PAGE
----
No, I mean chapters 3-24 of Luke. (Not every single verse, obviously: I am just excluding chapters 1-2 in a general way from the main body.)
That is probably also true. Chapters 1-2 and chapters 3-24 probably hail from the same area, but neither used the other as it was being composed. They are independent.
I think the author of gLuke knew about Lk 1-2, because of "son of Zechariah" in Lk 1 and Lk 3.
What I am saying is that chapters 3-24 appear to be ignorant that they are cousins and that John actually recognized Jesus even in the womb. Luke 7.19, for example, comes as a bit of a surprise.
I do not see why Lk 3-24 should remind that John the Baptist and Jesus are cousins: That's done in Lk 1. Once is enough.
As for Lk 7:18-19, "John" has disciples, which is understandable for John the baptizer because of his great popularity. That "John" is not John the fisherman, one of the twelve, who was very unlikely to have disciples. Furthermore, John the fisherman is close to Jesus & would not need others to ask his questions. However, with John the baptizer in jail, intermediaries would be needed.
I do not see why Lk 7:18-19 should remind the readers/listeners that Jesus and John the baptizer are cousins. For me, that reminder would be a bit of a surprise because of unnecessary.
John is not named with a patronymic like that even in Luke 5.33, two full chapters after Luke 3, and with John the apostle intervening as another man with whom he could be confused! Introducing him afresh in 3.2 is simply unnecessary and strange.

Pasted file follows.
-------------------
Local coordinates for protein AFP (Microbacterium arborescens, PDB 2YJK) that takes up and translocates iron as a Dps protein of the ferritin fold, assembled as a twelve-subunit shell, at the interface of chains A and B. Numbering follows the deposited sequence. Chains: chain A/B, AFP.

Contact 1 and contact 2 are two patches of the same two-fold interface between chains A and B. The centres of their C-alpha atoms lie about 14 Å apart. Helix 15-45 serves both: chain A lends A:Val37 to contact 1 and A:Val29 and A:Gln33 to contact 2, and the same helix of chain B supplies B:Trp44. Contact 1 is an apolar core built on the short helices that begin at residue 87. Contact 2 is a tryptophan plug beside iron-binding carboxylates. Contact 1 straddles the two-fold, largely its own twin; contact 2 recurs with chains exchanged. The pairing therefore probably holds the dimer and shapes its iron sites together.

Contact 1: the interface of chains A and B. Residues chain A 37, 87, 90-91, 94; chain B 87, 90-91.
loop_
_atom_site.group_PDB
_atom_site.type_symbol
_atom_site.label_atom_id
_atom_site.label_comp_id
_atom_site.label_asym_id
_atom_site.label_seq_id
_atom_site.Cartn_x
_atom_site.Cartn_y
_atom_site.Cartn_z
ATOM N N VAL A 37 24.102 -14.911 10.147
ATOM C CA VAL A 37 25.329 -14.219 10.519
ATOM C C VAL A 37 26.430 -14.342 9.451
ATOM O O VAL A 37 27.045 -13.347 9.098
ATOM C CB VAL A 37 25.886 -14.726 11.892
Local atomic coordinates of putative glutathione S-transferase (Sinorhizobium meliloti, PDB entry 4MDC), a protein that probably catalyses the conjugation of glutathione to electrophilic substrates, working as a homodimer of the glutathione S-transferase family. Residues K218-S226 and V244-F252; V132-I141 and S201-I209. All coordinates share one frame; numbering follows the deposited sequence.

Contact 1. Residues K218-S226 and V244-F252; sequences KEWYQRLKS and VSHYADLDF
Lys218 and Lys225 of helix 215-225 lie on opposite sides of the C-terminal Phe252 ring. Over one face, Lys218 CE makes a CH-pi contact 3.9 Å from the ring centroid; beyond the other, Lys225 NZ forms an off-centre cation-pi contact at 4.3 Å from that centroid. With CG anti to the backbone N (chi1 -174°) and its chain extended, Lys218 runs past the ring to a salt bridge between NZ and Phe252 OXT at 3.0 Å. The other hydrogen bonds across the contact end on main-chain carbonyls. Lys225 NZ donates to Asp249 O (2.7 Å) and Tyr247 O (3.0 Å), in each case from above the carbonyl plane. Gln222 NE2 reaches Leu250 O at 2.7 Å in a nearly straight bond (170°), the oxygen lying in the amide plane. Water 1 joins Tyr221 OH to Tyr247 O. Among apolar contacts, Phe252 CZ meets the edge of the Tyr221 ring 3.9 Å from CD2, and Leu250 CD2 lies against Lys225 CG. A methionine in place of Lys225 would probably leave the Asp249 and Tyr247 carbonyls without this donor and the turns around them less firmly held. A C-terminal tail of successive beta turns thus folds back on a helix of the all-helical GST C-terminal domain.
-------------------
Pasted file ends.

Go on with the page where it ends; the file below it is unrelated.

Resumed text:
So far, only two "John" are mentioned. John the fisherman is very unlikely to have disciples, but John the baptizer, because of his huge popularity, would have followers.
I think you expect the author of gLuke to be as accurate, precise and systematically consistent as, let's say, the scientist writing a paper on his discovery or a lawyer writing a pre-nuptial document. Well, gospel authors were not like this. You should know about that.
As for 3:2, I expressed myself already on that. I want to add, that the author of Lk 3:2 wanted to make sure that "John" was the same as the one in Lk 1. So, I do not think that reminder is unnecessary and strange.
Same tradition or area of influence. People probably knew John's patronymic and used it at will. It is the sort of information that would most naturally be readily available in a culture in which patronymics were the single most common means of identification.
After Lk 3, John, the son of Zacharias, would be known as the baptizer & a very popular preacher, and very likely to have followers, and therefore identified as such. No need to remind the readers he is a cousin of Jesus and/or son of Zecharias.
BTW, I do not see in the gospel, the author reminding the readers/listeners that Jesus is the son of Joseph, or that John the fisherman, who will become a member of the twelve, is the son of Zebedee.